From the National Catholic Register:
LVIV, Ukraine — Just 20 years ago, in Moscow, some 200 Ukrainian Catholics initiated a hunger strike to dramatize their demand that the Soviet government legalize the Ukrainian Greek Catholic Church, the largest Eastern-rite Catholic Church, which had been banned and persecuted by the Communists for 45 years.
The bravery of these faithful — and the Vatican’s swift engagement — led to Soviet recognition of the Ukrainian Greek Catholic Church in December 1989, announced during President Mikhail Gorbachev’s historic visit with Pope John Paul II at the Vatican.
The Ukrainian Greek Catholic community, geographically centered in western Ukraine around the city of Lviv, began rebuilding with gusto.
The obstacles were immense: The Soviet regime had confiscated all Church property, and the Church had few clergy, since most had been imprisoned, murdered or forced into exile. The number of believers had dwindled, since they had been punished or intimidated into worshipping elsewhere.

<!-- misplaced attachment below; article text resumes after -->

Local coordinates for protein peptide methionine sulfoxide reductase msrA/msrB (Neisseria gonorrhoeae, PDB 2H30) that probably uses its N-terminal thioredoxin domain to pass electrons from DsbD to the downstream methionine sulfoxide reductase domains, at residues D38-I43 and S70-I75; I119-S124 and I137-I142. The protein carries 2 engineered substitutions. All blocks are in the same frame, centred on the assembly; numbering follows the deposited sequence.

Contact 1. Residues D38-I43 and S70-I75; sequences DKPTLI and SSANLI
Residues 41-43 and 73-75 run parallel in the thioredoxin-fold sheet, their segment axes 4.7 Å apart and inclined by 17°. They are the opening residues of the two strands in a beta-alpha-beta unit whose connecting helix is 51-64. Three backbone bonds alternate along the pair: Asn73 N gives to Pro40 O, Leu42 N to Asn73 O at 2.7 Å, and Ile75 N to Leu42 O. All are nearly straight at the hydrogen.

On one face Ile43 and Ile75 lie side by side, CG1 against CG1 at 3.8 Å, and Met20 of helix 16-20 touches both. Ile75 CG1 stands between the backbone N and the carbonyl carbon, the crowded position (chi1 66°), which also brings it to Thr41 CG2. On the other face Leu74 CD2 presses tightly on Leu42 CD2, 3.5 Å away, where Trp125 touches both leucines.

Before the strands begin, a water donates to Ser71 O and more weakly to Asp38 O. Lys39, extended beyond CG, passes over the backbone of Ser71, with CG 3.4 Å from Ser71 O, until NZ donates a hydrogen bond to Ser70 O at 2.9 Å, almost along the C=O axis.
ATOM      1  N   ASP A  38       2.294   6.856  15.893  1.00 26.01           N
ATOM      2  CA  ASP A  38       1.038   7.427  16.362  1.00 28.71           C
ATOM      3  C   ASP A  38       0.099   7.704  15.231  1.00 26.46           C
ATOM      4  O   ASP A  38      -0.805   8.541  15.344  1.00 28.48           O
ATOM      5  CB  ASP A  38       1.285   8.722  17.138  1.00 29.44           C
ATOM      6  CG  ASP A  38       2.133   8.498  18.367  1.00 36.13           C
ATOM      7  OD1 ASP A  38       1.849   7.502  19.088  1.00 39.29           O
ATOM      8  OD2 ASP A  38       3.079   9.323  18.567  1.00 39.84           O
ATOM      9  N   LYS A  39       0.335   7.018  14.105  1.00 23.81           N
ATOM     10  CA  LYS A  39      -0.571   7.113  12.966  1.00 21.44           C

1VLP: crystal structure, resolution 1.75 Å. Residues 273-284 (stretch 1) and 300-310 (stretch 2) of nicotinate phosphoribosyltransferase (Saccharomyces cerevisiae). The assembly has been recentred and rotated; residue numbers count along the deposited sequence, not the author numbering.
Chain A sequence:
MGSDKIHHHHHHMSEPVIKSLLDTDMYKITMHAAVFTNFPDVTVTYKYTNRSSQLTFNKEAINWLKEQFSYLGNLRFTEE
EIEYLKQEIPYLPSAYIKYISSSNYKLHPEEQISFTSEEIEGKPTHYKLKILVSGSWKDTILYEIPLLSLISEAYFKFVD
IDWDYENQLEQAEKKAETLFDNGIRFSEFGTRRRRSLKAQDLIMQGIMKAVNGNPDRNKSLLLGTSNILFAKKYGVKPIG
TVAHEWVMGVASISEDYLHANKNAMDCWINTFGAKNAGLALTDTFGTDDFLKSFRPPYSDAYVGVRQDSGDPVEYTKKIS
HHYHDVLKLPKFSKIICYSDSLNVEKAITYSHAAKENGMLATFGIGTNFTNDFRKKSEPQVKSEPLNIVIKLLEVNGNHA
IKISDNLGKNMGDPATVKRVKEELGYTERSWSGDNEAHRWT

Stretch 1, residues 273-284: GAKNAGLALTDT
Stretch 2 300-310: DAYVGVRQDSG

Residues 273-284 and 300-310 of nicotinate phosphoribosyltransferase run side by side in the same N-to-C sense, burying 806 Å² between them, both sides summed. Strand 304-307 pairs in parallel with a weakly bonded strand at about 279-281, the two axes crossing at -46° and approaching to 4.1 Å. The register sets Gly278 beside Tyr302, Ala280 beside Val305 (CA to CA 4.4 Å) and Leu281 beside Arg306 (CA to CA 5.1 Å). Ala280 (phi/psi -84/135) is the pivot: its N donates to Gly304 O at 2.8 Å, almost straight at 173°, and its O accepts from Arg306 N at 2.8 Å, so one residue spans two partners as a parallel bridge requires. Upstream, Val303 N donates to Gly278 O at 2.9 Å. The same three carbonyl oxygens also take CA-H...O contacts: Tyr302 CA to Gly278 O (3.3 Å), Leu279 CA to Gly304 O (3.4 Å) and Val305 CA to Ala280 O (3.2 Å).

But the Ukrainian Greek Catholic Church, operating underground, also had remarkable resources, including a dedicated diaspora that had protected the faith abroad and strong support from Rome.
And from the start, the Ukrainian Church had a vision of the centrality of education to its revival.
It’s that vision that has brought about the Ukrainian Catholic University in Lviv, the only Catholic university in the former Soviet Union and the first university founded by an Eastern-rite Church in full communion with the Holy See.
Founded eight years ago and built on a cornerstone blessed by Pope John Paul II when he visited in 2001, the Ukrainian Catholic University has been cited by many Roman Catholic leaders, including Pope Benedict XVI, as a portentous sign of a Catholic renaissance in the former Soviet republics, where political progress is fitful — and religious tolerance still not perfectly assured.
The roots of the university date to an 18th-century seminary, closed by the Soviets in 1944. The seminary reopened just outside Lviv, in the middle of a forest, in 1992, one year after Ukraine regained its independence.
“To replace the Lviv seminary confiscated by the Soviets, the Ukrainian government offered the Church an abandoned summer camp, without even heating for winter,” said Matthew Matuszak, 44, an American who taught English and Latin at the school in the 1990s. In exchange, the Church had to give up claims for the seminary’s original buildings.